Our Vision of Beach Restoration and Preservation
We advocate a managed retreat strategy to restore both Ocean Beach south of Sloat and Sharp Park. At Sloat, our vision involves:
A long-term plan to relocate threatened infrastructure
(including the south of Sloat Great Highway, the two oceanside parking lots and the sewer lines underneath them).
The cleanup of all the rock and rubble littering the beach.
The use of sand dunes as the primary tool to slow erosion.
For Sharp Park, we advocate the decommissioning of the golf course, the removal of the rip-rap berm, and a full restoration of the wetland.
Friday, September 16, 2011
Greetings Surfriders and Friends,
The next SPUR public workshop has been announced for Saturday October 29th at the Golden Gate Park Senior Center 6101 Fulton St. @ 37th Ave 10am-12pm. This meeting will cover the initial Draft Ocean Beach Master Plan. Please mark your calendars and spread the word. It is absolutely critical that we get the Master Plan on track now to feature a robust restoration plan for the south Sloat area.
In other news, local surfer and coastal attorney Mark Massara has recently filed a lawsuit against the City and County of San Francisco for violating permits issued by the California Coastal Commission. The suit, filed with The California Coastal Protection Network, claims the City's rock revetments at Sloat are out of compliance on multiple items found in Commission permits. This is a significant development that will will be sure to cover as things unfold...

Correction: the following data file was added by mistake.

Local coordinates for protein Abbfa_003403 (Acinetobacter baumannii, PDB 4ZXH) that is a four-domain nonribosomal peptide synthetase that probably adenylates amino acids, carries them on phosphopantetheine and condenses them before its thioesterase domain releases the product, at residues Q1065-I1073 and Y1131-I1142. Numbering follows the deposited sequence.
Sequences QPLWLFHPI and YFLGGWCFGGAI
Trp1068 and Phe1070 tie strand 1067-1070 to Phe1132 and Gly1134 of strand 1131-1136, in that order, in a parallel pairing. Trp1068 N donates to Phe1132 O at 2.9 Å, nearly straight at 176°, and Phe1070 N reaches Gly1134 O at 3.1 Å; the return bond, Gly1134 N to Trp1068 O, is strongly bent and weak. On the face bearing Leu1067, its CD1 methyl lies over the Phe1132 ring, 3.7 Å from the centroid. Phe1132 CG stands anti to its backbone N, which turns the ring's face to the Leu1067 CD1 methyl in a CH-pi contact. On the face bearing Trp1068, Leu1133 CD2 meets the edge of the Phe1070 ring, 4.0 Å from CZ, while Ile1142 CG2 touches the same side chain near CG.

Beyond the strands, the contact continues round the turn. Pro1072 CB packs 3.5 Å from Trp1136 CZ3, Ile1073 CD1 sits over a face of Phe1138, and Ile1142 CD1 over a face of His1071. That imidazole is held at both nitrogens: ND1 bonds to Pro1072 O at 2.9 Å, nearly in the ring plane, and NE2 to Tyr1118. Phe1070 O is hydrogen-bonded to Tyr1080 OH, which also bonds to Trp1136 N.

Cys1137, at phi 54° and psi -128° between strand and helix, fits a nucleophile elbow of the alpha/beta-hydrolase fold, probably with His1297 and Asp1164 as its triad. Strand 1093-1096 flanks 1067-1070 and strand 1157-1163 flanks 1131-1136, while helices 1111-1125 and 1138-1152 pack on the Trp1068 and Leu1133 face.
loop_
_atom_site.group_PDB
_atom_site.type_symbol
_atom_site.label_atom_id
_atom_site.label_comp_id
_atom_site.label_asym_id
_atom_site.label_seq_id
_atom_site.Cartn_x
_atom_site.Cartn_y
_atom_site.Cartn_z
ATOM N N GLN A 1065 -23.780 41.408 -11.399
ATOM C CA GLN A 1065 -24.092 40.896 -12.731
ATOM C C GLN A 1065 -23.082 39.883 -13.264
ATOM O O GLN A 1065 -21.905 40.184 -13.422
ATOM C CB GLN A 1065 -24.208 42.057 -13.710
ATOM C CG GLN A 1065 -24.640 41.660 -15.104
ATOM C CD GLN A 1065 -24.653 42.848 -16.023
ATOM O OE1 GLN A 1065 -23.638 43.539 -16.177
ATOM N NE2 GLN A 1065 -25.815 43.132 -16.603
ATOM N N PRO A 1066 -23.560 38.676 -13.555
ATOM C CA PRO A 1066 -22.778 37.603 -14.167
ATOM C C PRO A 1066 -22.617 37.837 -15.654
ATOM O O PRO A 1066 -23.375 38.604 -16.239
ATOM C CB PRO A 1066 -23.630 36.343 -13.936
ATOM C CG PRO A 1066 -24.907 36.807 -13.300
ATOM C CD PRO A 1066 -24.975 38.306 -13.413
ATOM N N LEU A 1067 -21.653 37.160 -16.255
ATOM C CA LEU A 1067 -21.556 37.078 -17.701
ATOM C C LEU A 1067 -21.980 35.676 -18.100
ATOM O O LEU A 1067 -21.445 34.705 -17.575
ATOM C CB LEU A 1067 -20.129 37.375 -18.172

Last, but not least, an economic study of the future effects of sea level rise for Ocean Beach has just been released by Phillip King of San Francisco State University. Mr. King is also a member of SPUR's Ocean Beach Master Plan Steering Committee, so this information will inform the Master Plan.
In his report, King models the economic effects of a sea level rise of 1.4 meters by 2100 (the current projection). His findings show SF and its residents would sustain more than $500 million in damage to infrastructure and private property - if no proactive measures are taken. This is exactly why we have been calling for a Managed Retreat strategy for Ocean Beach. The only way to responsibly deal with an encroaching high tide line is to move back and to give the ocean its space. This is true even if economics are the chief driver. The alternative strategy of armoring is messy, expensive in its own right, and destructive to our precious coastline. See above for more photos of the unfortunate situation at Sharp Park.